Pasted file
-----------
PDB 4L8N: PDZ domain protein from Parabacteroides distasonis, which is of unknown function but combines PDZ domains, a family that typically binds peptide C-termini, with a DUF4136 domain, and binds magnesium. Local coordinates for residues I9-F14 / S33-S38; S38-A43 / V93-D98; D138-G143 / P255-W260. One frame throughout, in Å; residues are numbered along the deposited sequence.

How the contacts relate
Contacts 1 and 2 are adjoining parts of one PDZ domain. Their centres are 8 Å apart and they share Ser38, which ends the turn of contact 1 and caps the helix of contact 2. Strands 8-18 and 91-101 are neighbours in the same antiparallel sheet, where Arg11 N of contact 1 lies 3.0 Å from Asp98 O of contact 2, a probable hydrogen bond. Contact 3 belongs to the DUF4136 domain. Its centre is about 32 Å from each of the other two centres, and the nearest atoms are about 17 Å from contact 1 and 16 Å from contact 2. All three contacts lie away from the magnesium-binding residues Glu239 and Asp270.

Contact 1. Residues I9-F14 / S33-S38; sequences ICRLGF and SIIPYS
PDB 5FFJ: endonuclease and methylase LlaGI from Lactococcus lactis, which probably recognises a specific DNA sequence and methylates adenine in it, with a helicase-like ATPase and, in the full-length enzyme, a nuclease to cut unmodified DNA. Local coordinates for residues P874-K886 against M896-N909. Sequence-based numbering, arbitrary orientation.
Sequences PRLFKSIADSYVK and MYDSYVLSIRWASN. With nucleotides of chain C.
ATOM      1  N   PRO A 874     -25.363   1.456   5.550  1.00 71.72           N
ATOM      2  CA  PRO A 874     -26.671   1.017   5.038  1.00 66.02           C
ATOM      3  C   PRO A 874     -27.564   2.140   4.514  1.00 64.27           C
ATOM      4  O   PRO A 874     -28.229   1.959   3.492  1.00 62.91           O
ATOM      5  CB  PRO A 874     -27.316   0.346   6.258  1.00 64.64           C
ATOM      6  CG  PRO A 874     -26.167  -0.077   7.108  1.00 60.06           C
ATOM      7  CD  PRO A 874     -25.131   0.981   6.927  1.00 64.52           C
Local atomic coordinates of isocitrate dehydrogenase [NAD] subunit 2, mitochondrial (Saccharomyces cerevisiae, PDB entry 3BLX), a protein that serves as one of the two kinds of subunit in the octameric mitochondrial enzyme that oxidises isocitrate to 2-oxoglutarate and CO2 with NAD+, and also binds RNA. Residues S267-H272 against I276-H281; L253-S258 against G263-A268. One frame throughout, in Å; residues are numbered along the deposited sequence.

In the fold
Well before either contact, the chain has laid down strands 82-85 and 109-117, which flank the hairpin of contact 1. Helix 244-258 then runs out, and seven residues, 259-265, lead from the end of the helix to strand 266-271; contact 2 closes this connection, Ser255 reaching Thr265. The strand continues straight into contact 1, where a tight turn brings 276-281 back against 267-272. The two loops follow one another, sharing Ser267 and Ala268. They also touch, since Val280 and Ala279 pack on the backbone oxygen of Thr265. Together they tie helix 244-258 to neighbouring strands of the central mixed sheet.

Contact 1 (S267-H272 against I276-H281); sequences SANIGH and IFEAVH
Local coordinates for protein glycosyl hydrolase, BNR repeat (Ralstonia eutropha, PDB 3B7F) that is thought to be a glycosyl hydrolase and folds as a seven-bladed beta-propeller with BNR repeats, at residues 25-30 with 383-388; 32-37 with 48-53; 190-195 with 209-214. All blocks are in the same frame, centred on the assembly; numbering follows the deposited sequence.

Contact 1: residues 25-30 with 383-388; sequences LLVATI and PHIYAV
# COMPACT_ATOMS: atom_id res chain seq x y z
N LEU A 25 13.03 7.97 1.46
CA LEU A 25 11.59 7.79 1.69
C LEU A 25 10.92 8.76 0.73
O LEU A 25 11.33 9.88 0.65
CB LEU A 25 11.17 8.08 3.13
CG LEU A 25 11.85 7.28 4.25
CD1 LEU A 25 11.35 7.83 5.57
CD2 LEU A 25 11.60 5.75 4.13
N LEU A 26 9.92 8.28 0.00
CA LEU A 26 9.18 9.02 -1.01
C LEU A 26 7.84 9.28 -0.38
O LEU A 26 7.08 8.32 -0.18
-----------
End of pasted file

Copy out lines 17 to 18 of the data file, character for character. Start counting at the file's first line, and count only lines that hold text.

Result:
Contact 1 (S267-H272 against I276-H281); sequences SANIGH and IFEAVH
Local coordinates for protein glycosyl hydrolase, BNR repeat (Ralstonia eutropha, PDB 3B7F) that is thought to be a glycosyl hydrolase and folds as a seven-bladed beta-propeller with BNR repeats, at residues 25-30 with 383-388; 32-37 with 48-53; 190-195 with 209-214. All blocks are in the same frame, centred on the assembly; numbering follows the deposited sequence.